We strive for integration with the Natural Sciences Division faculty to improve the opportunities for students who wish to continue their studies in fields such as kinesiology, exercise physiology, human anatomy, physical therapy, medicine, and other allied health fields.

Courses Found in Human Biology and Kinesiology

HK100: Human Biology and Kinesiology Activity Class

(Not offered 2015-16).

.25 unit

HK103: Wilderness First Responder

This course is designed to provide outdoor leaders, instructors, guides, rangers, wilderness and foreign travelers with the knowledge needed to deal with emergencies in remote settings. Emphasis is placed upon prevention, leadership skills, and decision-making. The 80-hour national curriculum covers standards of care for urban situations with additional protocols for remote situations. The course is contracted in affiliation with WMI (Wilderness Medicine Institute) as part of NOLS (National Outdoor Leadership School). This course is supported by the Department of Sport Science, Office of Campus Activities / ORC, and the Ritt Kellogg Memorial Fund (http:www2. coloradocollege/campusactivities/ritt. htm). Certifications upon completion of this course in conjunction with SC 113: EMT Basic may allow the student to obtain W-EMT certification. This is a course requiring an additional fee. Registrants will be contacted related to fees and deadlines by Campus Activities. Two sections. Limit 30 per section. P track (pass/fail) only. Taught during half-block. (Not offered 2015-16).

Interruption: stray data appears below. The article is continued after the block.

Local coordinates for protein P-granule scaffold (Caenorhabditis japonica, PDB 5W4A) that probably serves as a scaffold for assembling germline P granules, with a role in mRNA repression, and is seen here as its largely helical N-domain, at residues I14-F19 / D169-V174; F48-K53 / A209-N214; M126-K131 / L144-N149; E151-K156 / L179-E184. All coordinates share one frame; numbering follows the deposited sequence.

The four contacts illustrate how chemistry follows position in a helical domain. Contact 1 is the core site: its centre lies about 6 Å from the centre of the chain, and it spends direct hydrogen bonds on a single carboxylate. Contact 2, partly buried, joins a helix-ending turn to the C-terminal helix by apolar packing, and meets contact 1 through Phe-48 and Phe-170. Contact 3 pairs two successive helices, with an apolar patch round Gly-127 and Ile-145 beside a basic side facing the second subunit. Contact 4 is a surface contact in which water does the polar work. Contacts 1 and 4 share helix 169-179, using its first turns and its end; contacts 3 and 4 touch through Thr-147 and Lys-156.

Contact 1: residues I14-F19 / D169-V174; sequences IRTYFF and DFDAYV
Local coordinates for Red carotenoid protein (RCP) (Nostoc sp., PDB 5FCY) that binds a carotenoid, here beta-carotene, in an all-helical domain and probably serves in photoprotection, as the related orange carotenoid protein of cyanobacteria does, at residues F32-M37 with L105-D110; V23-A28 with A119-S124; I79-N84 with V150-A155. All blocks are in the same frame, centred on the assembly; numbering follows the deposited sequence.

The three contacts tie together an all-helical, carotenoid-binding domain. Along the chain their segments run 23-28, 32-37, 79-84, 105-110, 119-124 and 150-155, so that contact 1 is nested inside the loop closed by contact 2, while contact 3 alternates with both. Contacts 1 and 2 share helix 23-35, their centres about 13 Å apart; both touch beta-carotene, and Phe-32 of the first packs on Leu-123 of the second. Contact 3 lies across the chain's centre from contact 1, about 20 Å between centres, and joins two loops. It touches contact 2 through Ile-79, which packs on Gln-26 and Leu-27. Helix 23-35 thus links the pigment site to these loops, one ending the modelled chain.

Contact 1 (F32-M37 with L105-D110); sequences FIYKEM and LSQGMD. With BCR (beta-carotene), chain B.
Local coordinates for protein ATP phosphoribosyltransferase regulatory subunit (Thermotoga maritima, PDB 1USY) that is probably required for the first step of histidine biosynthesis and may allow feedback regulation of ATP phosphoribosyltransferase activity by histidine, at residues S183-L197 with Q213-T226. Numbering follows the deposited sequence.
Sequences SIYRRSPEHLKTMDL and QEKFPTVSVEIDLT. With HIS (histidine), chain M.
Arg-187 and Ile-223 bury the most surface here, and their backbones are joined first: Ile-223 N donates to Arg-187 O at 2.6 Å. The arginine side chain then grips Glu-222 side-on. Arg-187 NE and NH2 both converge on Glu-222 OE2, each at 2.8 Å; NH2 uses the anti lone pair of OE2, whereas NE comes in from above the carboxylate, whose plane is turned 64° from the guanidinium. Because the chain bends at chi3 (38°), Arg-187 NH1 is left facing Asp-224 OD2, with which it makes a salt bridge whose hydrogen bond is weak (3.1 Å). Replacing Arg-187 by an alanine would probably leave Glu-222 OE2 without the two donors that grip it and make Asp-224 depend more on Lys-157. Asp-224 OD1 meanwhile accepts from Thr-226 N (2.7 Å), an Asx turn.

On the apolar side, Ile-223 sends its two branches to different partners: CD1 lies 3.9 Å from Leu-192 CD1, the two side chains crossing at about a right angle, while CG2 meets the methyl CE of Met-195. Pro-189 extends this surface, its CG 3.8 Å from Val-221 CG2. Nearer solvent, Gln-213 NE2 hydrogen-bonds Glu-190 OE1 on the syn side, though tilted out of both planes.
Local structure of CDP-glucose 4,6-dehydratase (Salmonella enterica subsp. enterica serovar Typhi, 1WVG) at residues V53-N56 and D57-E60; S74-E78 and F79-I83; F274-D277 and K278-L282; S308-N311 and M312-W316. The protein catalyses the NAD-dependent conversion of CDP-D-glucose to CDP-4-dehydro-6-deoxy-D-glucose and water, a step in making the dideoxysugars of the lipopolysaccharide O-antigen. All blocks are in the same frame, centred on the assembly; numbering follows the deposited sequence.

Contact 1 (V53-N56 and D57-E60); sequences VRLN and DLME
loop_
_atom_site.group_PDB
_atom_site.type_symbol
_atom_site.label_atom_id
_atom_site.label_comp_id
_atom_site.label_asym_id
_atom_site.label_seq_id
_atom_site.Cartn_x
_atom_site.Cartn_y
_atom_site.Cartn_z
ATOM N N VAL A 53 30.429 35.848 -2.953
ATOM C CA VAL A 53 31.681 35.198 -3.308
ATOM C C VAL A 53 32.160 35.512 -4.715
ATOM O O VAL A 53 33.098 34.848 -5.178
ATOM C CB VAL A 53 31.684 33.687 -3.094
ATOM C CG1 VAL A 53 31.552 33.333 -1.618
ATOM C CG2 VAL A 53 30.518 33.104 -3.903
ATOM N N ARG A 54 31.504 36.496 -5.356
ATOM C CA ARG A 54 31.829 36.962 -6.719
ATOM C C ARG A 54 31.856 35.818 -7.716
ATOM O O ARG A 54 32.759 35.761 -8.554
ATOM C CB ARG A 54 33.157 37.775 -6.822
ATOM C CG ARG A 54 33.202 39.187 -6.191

.25 to .5 units

HK113: E.M.T. Basic

A semester-long adjunct course including classroom, and field laboratory experience in emergency medical techniques, including but not limited to patient assessment, airway management, cardiopulmonary emergencies, bleeding and shock, medical emergencies, childbirth, environmental emergencies including a section on wilderness medicine, psychological aspects of emergency care and EMS systems. 6-10 p. m. Monday and Wednesday. Some Saturday lab sessions. No class during block breaks. Successful completion of this course qualifies the student to sit for the Colorado State E. M. T. basic Prerequisite (State Requirements): Copy of valid driver's license or birth certificate; Proof of Current (TB) Tuberculosis Test (PPD Test) within the last six months; Proof of Vericella (Chicken Pox) vaccination/exposure; Proof of Hep-stat (Hepatitis B) series. Class limit 24.